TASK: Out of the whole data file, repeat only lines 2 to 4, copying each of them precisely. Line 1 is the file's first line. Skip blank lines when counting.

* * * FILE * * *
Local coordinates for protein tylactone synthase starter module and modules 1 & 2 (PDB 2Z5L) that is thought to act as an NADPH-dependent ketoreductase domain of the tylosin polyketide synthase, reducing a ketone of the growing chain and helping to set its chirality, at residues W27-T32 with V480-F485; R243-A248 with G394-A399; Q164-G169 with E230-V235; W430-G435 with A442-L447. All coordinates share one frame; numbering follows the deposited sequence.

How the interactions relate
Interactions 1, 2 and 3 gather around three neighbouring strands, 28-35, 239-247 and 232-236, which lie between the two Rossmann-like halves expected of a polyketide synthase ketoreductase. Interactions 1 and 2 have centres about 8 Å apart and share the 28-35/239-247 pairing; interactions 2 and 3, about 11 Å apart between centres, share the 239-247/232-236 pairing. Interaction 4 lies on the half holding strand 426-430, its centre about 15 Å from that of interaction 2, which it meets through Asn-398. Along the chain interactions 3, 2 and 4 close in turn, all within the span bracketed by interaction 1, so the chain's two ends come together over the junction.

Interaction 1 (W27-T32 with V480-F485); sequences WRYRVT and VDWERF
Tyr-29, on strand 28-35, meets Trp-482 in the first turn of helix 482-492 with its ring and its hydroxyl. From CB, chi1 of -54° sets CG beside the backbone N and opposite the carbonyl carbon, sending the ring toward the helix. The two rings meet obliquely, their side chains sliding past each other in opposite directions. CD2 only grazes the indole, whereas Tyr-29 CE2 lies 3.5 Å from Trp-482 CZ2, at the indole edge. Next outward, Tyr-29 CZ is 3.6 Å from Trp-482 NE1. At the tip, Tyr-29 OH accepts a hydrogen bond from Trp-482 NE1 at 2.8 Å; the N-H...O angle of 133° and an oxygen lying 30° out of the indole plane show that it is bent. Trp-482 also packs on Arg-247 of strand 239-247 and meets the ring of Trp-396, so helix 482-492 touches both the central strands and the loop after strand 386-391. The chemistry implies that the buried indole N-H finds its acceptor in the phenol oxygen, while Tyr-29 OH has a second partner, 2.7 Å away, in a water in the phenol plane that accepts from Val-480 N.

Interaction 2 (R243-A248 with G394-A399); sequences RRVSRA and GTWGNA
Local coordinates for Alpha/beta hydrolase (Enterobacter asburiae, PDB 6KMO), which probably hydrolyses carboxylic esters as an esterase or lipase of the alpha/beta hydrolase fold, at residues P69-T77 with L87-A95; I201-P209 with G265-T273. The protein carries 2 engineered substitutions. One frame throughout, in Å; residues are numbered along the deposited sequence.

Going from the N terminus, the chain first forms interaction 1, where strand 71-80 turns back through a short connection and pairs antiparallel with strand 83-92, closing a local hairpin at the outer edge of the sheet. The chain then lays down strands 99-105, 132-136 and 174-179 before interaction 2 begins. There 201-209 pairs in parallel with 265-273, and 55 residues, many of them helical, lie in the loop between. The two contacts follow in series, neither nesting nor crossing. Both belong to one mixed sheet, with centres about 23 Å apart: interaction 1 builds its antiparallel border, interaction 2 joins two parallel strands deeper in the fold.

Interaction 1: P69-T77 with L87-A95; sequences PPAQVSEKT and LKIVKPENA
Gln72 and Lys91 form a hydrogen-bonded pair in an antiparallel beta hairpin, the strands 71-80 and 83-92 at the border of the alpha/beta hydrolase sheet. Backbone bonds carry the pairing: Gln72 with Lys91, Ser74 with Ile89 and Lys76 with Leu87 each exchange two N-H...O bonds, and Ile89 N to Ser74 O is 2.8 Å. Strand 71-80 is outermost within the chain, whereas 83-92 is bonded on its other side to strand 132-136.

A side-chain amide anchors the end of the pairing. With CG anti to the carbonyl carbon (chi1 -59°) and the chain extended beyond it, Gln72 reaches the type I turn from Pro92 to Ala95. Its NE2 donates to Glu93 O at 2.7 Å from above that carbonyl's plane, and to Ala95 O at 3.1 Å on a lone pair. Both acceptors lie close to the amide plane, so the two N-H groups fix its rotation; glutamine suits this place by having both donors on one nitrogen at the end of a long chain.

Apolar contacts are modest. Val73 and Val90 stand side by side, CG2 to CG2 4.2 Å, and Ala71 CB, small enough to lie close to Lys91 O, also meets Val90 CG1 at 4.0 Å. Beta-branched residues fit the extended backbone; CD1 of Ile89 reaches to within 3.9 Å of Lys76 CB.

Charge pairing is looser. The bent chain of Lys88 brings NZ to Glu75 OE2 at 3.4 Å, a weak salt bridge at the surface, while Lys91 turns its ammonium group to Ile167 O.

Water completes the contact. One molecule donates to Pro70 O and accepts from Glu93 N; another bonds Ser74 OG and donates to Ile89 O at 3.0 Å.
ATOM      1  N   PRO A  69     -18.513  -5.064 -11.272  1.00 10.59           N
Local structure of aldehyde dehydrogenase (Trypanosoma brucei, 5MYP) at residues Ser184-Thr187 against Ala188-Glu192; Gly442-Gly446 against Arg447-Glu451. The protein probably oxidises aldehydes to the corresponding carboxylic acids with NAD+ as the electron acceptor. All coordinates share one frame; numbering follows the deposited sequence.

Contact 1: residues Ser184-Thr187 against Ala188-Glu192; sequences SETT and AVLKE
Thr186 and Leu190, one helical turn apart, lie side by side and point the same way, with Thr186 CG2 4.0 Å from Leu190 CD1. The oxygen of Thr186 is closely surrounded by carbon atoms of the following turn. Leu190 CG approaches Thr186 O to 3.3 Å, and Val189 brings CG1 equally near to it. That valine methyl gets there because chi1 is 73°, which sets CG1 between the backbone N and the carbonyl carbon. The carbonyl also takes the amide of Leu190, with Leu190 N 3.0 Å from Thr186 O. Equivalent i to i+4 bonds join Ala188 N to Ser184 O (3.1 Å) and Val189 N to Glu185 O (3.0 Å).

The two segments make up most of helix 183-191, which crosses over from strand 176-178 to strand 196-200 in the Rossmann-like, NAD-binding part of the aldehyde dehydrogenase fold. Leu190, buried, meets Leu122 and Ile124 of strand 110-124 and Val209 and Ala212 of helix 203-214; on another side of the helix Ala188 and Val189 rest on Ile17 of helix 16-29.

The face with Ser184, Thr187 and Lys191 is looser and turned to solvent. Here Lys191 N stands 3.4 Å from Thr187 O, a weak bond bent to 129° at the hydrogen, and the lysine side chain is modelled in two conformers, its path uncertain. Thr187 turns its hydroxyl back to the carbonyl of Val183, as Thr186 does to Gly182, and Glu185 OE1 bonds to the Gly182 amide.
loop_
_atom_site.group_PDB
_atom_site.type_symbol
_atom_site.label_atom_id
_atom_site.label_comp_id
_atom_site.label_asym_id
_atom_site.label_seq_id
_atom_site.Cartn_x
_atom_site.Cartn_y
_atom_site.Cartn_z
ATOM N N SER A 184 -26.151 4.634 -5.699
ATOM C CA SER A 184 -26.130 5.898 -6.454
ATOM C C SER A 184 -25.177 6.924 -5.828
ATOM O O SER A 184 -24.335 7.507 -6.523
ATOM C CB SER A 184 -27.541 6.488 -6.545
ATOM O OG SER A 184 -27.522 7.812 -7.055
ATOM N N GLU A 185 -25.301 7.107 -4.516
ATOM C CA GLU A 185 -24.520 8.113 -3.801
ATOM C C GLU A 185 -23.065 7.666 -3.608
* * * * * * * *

How the interactions relate
Interactions 1, 2 and 3 gather around three neighbouring strands, 28-35, 239-247 and 232-236, which lie between the two Rossmann-like halves expected of a polyketide synthase ketoreductase. Interactions 1 and 2 have centres about 8 Å apart and share the 28-35/239-247 pairing; interactions 2 and 3, about 11 Å apart between centres, share the 239-247/232-236 pairing. Interaction 4 lies on the half holding strand 426-430, its centre about 15 Å from that of interaction 2, which it meets through Asn-398. Along the chain interactions 3, 2 and 4 close in turn, all within the span bracketed by interaction 1, so the chain's two ends come together over the junction.

Interaction 1 (W27-T32 with V480-F485); sequences WRYRVT and VDWERF